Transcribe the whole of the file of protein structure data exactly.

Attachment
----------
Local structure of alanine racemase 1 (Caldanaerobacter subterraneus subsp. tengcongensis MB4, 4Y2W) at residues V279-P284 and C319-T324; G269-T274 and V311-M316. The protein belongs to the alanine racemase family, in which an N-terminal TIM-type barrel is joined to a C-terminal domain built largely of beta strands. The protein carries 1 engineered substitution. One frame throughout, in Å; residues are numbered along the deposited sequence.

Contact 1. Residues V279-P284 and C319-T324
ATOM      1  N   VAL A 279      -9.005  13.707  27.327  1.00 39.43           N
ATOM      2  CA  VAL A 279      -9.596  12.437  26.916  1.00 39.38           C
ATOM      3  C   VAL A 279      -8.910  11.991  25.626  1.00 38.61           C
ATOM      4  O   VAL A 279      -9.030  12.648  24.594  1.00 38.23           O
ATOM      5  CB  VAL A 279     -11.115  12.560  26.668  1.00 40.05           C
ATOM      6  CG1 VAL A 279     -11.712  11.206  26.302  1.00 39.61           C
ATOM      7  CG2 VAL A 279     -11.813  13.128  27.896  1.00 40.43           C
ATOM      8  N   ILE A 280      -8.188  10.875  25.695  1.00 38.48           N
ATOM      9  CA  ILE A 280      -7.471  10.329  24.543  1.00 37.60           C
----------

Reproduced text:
Local structure of alanine racemase 1 (Caldanaerobacter subterraneus subsp. tengcongensis MB4, 4Y2W) at residues V279-P284 and C319-T324; G269-T274 and V311-M316. The protein belongs to the alanine racemase family, in which an N-terminal TIM-type barrel is joined to a C-terminal domain built largely of beta strands. The protein carries 1 engineered substitution. One frame throughout, in Å; residues are numbered along the deposited sequence.

Contact 1. Residues V279-P284 and C319-T324
ATOM      1  N   VAL A 279      -9.005  13.707  27.327  1.00 39.43           N
ATOM      2  CA  VAL A 279      -9.596  12.437  26.916  1.00 39.38           C
ATOM      3  C   VAL A 279      -8.910  11.991  25.626  1.00 38.61           C
ATOM      4  O   VAL A 279      -9.030  12.648  24.594  1.00 38.23           O
ATOM      5  CB  VAL A 279     -11.115  12.560  26.668  1.00 40.05           C
ATOM      6  CG1 VAL A 279     -11.712  11.206  26.302  1.00 39.61           C
ATOM      7  CG2 VAL A 279     -11.813  13.128  27.896  1.00 40.43           C
ATOM      8  N   ILE A 280      -8.188  10.875  25.695  1.00 38.48           N
ATOM      9  CA  ILE A 280      -7.471  10.329  24.543  1.00 37.60           C